Book review: The Whipping Club

Wow, now here’s one I just burned through in one weekend. This was the first book I read for our Net Galley Knock Down, so thanks to Net Galley and to T.S. Poetry Press for allowing me the privilege and opportunity to read The Whipping Club.

By all means, this is no easy “beach read”. Instead it is a searing, painful, heart-wrenching and shocking look at the Irish Industrial School system, and the charges against those nuns and priests in power at these institutions that have unfortunately become synonymous with the Catholic religion. This is one where you just have to strap yourself in and pray your stomach is strong enough for all that unfolds on these pages. And for certain, those pages will turn at a break neck speed as you delve in to horrific abuse and treatment of innocent children. It will make you question the Catholic religion and why one would chose to follow.  This is so rather unfortunate however, that is these people that have become representatives for how others view the religion. The nuns and brothers you will read about in this story will be some of the most vicious and evil people you will have ever met. That they thought they were representing the religion is an appalling shame.

Deborah Henry wrote to say this was a novel eight years in the making and most certainly its tale is an intense and powerful one. It’s not for the light of heart for certain. No, this definitely is no casual story to breeze through while sipping a mimosa on the beach. But it is completely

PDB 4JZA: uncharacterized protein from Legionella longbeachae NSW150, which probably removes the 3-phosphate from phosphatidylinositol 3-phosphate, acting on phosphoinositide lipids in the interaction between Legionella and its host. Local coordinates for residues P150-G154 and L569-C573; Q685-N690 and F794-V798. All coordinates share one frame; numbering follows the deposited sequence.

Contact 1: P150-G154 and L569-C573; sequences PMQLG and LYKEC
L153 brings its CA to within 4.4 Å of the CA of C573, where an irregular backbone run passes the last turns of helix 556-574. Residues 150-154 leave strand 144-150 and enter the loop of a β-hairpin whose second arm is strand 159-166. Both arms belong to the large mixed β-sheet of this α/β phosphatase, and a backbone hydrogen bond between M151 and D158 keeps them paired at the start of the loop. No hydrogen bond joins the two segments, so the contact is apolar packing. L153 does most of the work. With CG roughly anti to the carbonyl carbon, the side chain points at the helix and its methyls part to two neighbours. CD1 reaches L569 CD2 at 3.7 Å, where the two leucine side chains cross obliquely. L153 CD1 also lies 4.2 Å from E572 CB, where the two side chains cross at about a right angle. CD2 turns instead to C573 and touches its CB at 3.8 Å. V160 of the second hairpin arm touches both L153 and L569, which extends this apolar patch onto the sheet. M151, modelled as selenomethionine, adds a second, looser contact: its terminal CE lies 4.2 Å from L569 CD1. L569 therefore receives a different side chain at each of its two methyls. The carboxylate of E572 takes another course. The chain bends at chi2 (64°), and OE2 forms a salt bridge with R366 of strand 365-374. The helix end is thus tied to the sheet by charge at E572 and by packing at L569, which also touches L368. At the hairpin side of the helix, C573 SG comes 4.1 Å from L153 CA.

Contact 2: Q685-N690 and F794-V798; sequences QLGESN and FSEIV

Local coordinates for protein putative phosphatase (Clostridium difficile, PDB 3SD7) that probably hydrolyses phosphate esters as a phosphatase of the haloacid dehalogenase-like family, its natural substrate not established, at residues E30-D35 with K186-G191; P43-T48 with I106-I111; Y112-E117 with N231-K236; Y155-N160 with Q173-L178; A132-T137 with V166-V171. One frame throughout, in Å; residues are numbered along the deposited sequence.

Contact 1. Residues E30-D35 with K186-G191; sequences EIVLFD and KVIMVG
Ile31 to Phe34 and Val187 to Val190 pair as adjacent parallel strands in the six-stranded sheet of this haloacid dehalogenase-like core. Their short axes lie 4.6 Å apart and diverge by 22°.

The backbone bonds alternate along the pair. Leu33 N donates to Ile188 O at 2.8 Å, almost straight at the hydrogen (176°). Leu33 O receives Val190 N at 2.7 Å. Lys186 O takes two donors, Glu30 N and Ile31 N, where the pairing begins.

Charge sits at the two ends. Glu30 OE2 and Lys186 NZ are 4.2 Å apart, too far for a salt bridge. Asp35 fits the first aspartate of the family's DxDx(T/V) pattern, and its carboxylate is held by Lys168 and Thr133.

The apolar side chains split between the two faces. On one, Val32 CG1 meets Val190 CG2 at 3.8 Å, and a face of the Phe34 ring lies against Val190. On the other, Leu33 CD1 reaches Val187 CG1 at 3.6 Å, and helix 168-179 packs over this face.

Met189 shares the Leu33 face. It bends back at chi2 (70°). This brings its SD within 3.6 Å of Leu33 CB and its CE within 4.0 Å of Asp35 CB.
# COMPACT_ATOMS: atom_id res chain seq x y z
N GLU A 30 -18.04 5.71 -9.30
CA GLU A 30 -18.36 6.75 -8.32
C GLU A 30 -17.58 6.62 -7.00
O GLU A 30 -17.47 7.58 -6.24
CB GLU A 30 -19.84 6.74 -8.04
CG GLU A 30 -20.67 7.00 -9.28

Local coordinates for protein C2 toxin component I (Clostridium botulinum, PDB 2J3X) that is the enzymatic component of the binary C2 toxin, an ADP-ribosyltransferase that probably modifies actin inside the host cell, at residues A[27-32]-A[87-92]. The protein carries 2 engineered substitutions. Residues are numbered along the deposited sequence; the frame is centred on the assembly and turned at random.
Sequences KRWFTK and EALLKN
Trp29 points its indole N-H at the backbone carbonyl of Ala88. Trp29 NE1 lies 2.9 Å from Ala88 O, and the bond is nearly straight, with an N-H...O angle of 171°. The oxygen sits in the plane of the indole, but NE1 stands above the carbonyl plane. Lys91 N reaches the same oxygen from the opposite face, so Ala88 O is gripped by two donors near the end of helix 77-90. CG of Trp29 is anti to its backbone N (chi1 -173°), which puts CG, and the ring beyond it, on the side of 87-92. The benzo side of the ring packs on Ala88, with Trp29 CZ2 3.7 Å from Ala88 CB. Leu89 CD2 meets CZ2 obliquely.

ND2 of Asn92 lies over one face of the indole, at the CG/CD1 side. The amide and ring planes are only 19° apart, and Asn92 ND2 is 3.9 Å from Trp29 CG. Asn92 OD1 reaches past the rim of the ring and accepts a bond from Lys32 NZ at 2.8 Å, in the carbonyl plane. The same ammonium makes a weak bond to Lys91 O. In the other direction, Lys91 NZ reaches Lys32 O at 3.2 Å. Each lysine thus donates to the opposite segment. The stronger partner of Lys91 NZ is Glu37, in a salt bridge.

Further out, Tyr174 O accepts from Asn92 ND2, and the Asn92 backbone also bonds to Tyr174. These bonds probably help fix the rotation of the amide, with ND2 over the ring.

Synopsis from Goodreads: Inspired by her heritage and research of the Irish Industrial School system, Henry’s auspicious debut chronicles a couple’s attempt to save their son from horrific institutions.
Marian McKeever and Ben Ellis are not typical young lovers in 1957 Dublin, Ireland; she’s Catholic and teaches at Zion School, and he’s Jewish and a budding journalist. The two plan to wed, but their families object to an interfaith marriage. And when Marian becomes pregnant, she doesn’t tell Ben. Coerced by Father Brennan (a Catholic priest who is also her uncle), Marian goes to Castleboro Mother Baby Home, an institution ruled by Sister Paulinas and Sister Agnes where “sins are purged” via abuse; i.e., pregnant girls are forced to mow the lawn by pulling grass on their hands and knees. Marian is told that her son, Adrian, will be adopted by an American family. The riveting storyline provides many surprises as it fast-forwards to 1967 where Marian and Ben are married and have a 10-year-old daughter. Marian’s painful secret emerges when she learns that her son was dumped in an abusive orphanage not far from her middle-class home and Sister Agnes is his legal guardian.